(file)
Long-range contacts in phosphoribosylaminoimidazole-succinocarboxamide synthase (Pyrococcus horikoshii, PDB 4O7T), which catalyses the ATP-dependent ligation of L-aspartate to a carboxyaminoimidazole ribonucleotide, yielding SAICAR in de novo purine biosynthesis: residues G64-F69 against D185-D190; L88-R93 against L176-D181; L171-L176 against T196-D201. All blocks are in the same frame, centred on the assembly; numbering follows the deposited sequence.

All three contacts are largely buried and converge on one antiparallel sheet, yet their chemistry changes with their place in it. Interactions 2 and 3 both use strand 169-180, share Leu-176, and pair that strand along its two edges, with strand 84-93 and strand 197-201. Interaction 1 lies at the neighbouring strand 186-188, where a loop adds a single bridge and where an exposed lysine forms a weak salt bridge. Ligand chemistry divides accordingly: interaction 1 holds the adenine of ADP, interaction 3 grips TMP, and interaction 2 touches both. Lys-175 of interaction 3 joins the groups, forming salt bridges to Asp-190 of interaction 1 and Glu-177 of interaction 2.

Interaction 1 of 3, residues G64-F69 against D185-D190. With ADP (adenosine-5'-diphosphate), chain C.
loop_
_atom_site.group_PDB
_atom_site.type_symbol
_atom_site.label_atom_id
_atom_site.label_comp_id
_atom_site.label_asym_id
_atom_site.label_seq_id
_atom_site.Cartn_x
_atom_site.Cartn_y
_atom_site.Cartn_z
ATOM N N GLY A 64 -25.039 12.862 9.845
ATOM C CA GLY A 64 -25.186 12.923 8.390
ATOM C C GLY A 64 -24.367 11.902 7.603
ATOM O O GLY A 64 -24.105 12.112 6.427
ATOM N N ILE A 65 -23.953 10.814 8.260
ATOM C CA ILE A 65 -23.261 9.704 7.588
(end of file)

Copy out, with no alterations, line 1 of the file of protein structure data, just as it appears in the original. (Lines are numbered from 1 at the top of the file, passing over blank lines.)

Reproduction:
Long-range contacts in phosphoribosylaminoimidazole-succinocarboxamide synthase (Pyrococcus horikoshii, PDB 4O7T), which catalyses the ATP-dependent ligation of L-aspartate to a carboxyaminoimidazole ribonucleotide, yielding SAICAR in de novo purine biosynthesis: residues G64-F69 against D185-D190; L88-R93 against L176-D181; L171-L176 against T196-D201. All blocks are in the same frame, centred on the assembly; numbering follows the deposited sequence.